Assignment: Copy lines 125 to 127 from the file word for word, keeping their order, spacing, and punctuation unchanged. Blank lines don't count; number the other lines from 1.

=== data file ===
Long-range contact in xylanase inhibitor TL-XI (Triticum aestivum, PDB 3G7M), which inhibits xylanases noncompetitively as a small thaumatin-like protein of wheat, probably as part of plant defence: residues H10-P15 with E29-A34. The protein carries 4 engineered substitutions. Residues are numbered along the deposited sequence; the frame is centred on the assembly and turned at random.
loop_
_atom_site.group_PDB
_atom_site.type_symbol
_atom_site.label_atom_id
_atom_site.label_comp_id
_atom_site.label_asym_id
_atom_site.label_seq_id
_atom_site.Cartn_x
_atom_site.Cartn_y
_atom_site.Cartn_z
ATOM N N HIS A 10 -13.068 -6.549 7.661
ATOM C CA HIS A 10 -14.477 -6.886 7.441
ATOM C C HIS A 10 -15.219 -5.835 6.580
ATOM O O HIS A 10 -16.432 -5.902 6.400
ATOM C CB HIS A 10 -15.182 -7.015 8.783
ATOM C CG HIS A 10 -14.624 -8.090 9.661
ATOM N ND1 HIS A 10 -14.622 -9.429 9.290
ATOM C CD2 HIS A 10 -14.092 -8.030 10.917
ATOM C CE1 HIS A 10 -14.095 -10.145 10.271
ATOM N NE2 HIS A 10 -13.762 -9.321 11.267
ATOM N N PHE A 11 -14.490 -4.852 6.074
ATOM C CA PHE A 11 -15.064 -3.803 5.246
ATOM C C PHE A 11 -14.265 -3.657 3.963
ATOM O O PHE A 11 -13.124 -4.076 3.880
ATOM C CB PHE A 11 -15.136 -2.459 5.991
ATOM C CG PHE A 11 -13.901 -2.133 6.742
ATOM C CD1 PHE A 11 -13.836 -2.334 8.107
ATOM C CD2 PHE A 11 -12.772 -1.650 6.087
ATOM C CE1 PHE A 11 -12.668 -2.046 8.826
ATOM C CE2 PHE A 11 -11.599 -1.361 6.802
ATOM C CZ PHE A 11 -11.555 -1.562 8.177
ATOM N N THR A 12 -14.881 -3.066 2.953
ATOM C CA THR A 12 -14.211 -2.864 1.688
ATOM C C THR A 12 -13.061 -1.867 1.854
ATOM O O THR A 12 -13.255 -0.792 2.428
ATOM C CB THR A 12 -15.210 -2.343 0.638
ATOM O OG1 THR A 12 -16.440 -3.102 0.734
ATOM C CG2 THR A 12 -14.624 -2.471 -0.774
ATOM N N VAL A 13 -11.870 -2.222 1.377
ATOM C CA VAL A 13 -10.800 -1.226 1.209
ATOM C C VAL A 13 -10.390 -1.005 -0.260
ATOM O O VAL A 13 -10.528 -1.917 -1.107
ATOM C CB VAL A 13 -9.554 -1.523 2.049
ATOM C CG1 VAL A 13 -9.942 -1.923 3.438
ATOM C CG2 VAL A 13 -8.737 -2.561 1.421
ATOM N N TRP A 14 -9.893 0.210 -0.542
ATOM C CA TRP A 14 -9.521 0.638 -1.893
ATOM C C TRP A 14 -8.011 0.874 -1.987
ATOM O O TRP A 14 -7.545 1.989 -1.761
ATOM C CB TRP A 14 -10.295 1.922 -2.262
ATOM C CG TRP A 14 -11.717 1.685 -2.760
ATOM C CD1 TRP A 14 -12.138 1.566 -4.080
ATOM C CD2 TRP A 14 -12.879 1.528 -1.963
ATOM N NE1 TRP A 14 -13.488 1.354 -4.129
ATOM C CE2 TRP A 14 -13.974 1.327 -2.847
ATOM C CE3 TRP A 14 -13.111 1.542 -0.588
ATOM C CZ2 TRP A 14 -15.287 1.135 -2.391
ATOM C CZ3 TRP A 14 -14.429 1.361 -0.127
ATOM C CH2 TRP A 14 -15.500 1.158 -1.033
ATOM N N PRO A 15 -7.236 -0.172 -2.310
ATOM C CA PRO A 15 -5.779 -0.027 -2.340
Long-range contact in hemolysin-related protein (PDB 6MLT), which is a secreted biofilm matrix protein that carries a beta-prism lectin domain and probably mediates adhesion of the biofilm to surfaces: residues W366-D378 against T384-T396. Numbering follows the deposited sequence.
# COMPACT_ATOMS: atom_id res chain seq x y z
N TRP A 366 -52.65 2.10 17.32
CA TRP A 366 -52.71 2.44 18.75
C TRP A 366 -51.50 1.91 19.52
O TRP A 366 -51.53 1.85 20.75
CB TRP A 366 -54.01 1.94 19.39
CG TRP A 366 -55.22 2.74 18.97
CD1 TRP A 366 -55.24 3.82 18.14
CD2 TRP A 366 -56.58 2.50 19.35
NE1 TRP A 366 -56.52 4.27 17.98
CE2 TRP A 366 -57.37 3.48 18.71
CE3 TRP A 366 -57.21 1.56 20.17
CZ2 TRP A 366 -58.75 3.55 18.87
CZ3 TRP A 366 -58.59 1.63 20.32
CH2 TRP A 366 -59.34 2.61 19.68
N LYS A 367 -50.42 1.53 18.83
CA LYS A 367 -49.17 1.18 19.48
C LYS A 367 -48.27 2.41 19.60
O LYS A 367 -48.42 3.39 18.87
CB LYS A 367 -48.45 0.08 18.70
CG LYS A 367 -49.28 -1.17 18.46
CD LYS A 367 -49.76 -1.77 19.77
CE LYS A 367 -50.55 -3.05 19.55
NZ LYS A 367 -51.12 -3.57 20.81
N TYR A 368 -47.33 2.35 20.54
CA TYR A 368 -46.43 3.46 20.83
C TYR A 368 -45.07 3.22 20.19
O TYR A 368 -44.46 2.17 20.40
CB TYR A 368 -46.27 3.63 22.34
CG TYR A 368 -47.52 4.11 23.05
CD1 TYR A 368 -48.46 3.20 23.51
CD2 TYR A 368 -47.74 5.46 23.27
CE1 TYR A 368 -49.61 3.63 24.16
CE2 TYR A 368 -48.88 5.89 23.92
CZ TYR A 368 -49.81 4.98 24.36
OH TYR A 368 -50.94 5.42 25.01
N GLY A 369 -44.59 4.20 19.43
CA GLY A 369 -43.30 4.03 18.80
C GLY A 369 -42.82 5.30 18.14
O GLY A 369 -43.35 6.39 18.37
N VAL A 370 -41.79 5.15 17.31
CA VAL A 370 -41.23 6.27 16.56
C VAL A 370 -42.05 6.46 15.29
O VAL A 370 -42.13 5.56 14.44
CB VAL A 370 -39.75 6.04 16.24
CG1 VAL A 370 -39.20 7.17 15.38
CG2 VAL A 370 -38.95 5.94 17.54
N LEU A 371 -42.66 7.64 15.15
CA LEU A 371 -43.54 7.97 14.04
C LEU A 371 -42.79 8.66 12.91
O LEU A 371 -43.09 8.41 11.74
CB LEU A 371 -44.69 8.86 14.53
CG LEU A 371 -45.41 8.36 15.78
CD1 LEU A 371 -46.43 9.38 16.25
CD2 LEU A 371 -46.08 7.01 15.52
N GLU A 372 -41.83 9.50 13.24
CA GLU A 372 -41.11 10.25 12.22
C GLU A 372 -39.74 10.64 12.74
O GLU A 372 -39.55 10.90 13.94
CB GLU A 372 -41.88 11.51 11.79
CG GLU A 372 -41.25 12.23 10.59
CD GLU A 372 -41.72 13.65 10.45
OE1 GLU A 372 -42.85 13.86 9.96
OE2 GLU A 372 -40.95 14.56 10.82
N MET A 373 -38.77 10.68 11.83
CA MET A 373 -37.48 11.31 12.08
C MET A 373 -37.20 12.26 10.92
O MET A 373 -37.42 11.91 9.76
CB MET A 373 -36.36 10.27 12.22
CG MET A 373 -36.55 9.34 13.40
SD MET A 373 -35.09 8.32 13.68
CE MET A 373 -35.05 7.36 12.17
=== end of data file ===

CD GLU A 372 -41.72 13.65 10.45
OE1 GLU A 372 -42.85 13.86 9.96
OE2 GLU A 372 -40.95 14.56 10.82